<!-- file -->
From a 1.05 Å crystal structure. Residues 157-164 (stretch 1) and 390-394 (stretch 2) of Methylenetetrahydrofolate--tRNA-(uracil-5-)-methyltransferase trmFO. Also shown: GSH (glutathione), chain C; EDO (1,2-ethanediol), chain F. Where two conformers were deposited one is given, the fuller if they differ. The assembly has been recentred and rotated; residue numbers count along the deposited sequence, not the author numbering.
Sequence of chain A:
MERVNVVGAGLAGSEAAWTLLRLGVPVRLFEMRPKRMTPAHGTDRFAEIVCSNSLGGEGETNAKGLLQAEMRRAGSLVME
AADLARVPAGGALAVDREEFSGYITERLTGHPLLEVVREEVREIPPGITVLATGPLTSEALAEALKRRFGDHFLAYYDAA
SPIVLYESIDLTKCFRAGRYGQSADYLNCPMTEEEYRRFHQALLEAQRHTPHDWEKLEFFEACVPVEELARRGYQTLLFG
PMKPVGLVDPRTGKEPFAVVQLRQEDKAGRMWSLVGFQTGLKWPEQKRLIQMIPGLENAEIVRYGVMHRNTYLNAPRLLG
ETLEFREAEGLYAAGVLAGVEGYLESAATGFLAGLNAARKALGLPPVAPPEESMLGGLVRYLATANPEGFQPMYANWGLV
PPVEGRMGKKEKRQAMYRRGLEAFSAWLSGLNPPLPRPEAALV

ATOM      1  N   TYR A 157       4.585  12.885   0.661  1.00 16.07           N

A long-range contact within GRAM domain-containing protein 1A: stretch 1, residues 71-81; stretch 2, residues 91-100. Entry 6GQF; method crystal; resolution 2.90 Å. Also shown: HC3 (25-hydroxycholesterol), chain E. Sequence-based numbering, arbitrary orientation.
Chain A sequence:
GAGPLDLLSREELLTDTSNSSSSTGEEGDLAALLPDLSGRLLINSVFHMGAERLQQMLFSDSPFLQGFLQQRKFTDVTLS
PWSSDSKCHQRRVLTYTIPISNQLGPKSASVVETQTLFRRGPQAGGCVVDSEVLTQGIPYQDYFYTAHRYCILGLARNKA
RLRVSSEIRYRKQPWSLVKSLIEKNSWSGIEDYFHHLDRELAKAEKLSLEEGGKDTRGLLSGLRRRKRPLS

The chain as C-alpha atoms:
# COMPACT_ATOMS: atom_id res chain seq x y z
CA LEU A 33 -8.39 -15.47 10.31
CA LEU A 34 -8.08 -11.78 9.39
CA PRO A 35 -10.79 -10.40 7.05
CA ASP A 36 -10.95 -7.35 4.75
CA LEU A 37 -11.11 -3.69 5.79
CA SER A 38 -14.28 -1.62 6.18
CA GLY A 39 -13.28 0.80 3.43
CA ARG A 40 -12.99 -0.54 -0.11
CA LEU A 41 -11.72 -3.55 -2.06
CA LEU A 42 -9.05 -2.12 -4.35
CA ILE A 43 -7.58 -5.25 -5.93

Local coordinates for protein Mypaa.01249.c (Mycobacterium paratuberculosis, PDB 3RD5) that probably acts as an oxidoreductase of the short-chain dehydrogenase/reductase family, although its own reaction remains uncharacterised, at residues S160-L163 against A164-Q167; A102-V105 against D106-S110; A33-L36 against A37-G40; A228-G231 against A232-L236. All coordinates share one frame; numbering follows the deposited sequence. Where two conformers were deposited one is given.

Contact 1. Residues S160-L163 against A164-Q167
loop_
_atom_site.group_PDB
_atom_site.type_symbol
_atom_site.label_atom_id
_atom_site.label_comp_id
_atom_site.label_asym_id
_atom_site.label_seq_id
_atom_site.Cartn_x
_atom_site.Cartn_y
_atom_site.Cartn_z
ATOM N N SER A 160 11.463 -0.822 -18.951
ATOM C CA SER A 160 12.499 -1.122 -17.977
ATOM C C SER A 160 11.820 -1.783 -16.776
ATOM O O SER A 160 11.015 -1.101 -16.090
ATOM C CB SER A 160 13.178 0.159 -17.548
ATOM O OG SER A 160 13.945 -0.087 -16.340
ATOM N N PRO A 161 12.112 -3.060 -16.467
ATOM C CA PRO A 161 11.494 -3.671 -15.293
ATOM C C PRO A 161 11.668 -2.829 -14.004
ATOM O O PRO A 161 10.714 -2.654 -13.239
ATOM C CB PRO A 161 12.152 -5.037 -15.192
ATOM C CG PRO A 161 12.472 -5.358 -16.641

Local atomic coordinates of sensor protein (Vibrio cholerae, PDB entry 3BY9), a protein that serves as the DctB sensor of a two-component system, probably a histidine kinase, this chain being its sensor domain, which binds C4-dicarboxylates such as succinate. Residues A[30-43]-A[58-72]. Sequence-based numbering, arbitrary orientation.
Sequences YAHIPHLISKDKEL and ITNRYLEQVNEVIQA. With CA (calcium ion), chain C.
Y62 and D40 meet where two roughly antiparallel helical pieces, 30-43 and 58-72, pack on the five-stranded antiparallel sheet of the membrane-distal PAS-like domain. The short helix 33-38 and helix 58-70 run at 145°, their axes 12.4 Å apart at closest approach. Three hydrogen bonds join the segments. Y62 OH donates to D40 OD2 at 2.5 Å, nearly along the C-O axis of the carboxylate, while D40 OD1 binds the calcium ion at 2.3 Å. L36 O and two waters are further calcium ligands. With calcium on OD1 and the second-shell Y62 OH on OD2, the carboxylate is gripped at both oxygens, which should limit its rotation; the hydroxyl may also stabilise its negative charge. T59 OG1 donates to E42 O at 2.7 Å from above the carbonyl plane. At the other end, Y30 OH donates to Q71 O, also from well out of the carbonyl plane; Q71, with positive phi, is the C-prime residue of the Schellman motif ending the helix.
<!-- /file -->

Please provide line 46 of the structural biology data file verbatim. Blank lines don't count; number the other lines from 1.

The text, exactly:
ATOM N N PRO A 161 12.112 -3.060 -16.467